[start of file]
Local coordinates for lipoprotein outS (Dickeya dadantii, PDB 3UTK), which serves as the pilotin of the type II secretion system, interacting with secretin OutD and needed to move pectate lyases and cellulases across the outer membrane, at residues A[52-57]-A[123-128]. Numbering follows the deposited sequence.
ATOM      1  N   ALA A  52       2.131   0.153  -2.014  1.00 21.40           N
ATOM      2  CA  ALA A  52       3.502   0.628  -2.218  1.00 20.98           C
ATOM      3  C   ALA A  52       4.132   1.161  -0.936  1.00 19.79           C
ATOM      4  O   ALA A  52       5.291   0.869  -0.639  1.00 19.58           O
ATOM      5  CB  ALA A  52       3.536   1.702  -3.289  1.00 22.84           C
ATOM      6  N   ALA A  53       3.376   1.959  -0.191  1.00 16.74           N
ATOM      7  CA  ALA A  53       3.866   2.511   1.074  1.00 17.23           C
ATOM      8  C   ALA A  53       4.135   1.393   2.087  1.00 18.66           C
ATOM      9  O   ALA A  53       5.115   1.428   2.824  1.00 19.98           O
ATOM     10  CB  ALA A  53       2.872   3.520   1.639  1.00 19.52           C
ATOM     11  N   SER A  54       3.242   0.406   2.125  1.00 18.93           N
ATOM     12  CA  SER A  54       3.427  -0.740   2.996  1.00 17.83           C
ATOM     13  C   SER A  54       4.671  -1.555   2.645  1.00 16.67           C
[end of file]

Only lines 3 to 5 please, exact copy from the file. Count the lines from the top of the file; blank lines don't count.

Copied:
ATOM      2  CA  ALA A  52       3.502   0.628  -2.218  1.00 20.98           C
ATOM      3  C   ALA A  52       4.132   1.161  -0.936  1.00 19.79           C
ATOM      4  O   ALA A  52       5.291   0.869  -0.639  1.00 19.58           O